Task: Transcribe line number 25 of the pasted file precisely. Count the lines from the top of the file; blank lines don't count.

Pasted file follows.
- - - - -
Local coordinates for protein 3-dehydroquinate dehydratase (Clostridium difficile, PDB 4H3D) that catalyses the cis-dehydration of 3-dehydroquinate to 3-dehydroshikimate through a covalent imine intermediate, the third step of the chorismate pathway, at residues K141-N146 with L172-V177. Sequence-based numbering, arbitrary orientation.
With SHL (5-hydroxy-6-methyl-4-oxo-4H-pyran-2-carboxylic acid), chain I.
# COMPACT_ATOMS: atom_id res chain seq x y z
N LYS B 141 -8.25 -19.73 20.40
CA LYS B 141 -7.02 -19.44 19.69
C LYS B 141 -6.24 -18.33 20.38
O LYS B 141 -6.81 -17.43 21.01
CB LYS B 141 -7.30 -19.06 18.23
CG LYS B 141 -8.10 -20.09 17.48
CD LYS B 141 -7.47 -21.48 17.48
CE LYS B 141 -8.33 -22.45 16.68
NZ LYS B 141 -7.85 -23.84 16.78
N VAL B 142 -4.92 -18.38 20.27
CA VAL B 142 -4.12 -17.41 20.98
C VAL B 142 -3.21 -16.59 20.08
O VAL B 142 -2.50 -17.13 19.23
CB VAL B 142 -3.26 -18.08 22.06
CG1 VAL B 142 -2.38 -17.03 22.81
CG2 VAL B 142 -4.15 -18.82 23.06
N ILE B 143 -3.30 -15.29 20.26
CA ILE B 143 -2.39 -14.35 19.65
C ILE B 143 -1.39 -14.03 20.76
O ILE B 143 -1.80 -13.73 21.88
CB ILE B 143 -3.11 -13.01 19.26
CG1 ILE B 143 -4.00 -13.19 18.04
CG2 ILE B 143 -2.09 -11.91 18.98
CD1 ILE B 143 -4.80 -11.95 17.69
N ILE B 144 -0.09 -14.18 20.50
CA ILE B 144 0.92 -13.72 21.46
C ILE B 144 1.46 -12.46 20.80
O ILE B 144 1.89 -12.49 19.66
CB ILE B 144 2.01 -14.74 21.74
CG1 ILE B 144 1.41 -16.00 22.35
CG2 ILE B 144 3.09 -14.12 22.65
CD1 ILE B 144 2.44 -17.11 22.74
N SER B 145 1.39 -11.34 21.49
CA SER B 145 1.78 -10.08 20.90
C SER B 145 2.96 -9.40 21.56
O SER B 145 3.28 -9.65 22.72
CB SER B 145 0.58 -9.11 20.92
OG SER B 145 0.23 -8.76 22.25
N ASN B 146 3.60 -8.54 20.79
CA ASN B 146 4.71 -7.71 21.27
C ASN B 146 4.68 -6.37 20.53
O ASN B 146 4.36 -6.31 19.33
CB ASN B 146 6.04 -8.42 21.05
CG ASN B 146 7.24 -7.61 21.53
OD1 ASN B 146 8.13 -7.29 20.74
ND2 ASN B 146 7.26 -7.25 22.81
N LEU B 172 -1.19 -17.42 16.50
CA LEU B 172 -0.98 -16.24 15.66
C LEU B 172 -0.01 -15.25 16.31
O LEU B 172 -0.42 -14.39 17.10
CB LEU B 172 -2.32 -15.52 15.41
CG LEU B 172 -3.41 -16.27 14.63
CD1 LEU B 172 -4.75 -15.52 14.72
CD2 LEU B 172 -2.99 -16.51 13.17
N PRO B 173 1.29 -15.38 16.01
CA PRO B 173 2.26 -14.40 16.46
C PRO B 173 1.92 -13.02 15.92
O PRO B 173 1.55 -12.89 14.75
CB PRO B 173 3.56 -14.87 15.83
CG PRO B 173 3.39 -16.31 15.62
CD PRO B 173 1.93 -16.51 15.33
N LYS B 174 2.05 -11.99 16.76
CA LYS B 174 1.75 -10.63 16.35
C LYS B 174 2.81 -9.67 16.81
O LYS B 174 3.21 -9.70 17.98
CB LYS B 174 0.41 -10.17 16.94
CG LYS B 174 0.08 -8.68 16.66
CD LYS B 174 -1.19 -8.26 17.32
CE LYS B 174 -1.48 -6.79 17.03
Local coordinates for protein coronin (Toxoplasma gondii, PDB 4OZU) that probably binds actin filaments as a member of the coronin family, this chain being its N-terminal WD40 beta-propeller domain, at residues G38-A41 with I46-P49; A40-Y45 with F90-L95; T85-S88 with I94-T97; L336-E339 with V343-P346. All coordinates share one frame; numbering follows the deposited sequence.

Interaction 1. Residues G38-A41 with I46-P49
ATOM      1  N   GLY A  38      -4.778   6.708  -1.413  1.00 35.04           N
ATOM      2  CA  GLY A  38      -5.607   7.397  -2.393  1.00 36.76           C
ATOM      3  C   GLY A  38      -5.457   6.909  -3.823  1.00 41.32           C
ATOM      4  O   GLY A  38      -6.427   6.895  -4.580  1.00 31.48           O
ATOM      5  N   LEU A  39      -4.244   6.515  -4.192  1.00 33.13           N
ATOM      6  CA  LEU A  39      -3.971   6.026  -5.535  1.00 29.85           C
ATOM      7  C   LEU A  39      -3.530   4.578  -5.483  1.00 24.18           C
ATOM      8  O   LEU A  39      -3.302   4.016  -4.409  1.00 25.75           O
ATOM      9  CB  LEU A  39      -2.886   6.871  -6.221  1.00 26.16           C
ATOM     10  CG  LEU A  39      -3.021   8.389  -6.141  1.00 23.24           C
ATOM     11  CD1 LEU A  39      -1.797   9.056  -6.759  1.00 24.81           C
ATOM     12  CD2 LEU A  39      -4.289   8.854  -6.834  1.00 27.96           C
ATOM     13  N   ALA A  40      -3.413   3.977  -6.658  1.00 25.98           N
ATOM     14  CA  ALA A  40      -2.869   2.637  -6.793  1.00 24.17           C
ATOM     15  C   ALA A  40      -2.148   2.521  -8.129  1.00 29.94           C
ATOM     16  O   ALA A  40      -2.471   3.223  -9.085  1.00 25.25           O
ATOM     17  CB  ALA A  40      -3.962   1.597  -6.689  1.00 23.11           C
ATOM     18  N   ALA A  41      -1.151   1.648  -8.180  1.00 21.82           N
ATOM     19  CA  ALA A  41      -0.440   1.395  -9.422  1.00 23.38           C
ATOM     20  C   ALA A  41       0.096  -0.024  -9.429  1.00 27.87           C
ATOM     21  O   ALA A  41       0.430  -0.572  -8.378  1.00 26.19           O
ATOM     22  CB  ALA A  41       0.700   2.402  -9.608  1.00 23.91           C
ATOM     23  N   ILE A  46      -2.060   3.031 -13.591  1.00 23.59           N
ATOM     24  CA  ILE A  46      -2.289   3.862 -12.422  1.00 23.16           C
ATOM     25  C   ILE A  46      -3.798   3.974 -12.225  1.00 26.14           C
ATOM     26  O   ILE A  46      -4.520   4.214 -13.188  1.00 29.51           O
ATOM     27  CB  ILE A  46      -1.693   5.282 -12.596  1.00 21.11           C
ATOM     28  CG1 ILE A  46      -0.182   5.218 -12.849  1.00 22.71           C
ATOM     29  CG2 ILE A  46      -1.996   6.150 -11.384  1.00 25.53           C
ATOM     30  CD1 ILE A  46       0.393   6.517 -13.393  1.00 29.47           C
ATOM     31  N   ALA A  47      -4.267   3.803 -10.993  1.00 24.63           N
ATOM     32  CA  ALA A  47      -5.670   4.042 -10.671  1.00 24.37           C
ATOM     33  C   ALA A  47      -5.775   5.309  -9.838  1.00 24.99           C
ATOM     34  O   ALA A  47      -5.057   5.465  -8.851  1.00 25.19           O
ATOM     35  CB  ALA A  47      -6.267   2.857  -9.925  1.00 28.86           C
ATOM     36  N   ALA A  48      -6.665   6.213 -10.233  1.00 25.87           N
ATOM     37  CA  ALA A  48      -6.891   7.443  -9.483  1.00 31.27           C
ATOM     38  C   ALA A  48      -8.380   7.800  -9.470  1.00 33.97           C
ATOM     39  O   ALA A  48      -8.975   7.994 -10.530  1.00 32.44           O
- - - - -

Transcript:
CG1 ILE B 143 -4.00 -13.19 18.04